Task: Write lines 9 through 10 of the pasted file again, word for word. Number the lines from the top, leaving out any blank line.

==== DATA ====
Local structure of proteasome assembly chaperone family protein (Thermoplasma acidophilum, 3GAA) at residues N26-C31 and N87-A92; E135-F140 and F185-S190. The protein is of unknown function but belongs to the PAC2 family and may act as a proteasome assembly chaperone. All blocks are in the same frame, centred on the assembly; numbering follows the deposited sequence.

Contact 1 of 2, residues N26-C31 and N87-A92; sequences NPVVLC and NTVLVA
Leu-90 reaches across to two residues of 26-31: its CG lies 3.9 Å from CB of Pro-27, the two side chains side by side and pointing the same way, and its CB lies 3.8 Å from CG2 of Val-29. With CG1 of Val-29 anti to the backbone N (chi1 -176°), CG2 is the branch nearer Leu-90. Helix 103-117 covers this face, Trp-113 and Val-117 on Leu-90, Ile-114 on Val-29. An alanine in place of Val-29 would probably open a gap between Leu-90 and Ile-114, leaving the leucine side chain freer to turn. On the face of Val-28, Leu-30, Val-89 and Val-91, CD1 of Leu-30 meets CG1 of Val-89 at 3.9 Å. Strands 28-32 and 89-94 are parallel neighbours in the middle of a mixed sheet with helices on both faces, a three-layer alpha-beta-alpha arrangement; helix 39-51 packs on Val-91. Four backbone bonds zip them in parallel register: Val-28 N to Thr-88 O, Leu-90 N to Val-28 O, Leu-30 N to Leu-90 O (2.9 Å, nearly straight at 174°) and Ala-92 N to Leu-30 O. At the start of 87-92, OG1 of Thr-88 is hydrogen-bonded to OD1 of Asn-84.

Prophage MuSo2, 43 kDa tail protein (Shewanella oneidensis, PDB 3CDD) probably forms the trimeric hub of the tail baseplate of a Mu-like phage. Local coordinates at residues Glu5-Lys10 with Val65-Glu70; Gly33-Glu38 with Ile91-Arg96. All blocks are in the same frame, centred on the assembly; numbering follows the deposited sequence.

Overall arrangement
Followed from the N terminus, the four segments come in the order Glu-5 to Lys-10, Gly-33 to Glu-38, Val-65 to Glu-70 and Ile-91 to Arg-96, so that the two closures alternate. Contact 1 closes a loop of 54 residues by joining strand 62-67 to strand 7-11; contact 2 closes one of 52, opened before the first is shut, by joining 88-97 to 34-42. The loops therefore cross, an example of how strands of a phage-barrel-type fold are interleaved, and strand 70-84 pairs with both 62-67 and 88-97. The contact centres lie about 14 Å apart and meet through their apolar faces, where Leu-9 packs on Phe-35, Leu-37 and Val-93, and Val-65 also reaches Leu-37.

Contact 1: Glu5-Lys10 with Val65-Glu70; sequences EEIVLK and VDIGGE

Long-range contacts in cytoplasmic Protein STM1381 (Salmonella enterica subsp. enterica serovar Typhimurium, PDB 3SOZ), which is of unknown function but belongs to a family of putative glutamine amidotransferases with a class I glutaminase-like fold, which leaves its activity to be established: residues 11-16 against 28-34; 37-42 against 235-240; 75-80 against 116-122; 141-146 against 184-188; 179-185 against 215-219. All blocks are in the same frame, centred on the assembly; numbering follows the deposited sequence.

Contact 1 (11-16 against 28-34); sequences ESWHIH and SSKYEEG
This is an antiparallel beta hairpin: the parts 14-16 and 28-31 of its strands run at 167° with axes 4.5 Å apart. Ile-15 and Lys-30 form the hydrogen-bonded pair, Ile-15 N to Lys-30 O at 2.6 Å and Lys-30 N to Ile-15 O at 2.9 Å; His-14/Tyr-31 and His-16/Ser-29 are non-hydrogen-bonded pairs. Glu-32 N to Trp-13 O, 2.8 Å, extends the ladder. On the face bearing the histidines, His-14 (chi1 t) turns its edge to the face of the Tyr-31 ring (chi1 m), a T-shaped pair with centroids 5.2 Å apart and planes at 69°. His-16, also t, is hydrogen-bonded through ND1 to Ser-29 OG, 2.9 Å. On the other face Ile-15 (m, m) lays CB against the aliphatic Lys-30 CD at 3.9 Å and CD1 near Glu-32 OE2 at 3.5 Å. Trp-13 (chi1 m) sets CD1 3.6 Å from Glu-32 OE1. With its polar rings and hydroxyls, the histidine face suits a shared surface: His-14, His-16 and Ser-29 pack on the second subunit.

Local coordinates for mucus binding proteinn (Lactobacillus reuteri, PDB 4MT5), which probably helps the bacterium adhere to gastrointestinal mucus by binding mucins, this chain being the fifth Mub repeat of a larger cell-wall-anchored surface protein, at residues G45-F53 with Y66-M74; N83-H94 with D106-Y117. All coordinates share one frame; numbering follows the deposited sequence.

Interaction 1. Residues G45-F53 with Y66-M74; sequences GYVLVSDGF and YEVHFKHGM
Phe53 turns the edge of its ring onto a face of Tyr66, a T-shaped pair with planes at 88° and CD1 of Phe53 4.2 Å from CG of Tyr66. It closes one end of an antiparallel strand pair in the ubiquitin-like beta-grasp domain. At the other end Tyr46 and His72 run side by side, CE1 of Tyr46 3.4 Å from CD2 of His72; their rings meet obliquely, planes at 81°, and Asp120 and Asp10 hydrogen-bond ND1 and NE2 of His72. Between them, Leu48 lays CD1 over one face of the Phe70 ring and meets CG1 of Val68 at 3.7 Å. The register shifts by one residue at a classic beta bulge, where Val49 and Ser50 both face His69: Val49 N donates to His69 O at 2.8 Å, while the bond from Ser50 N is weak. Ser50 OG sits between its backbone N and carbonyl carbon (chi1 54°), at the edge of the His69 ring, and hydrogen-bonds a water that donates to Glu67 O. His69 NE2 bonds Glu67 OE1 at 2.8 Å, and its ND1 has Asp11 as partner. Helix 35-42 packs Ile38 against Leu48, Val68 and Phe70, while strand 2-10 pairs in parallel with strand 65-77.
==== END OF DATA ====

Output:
Contact 1 (11-16 against 28-34); sequences ESWHIH and SSKYEEG
This is an antiparallel beta hairpin: the parts 14-16 and 28-31 of its strands run at 167° with axes 4.5 Å apart. Ile-15 and Lys-30 form the hydrogen-bonded pair, Ile-15 N to Lys-30 O at 2.6 Å and Lys-30 N to Ile-15 O at 2.9 Å; His-14/Tyr-31 and His-16/Ser-29 are non-hydrogen-bonded pairs. Glu-32 N to Trp-13 O, 2.8 Å, extends the ladder. On the face bearing the histidines, His-14 (chi1 t) turns its edge to the face of the Tyr-31 ring (chi1 m), a T-shaped pair with centroids 5.2 Å apart and planes at 69°. His-16, also t, is hydrogen-bonded through ND1 to Ser-29 OG, 2.9 Å. On the other face Ile-15 (m, m) lays CB against the aliphatic Lys-30 CD at 3.9 Å and CD1 near Glu-32 OE2 at 3.5 Å. Trp-13 (chi1 m) sets CD1 3.6 Å from Glu-32 OE1. With its polar rings and hydroxyls, the histidine face suits a shared surface: His-14, His-16 and Ser-29 pack on the second subunit.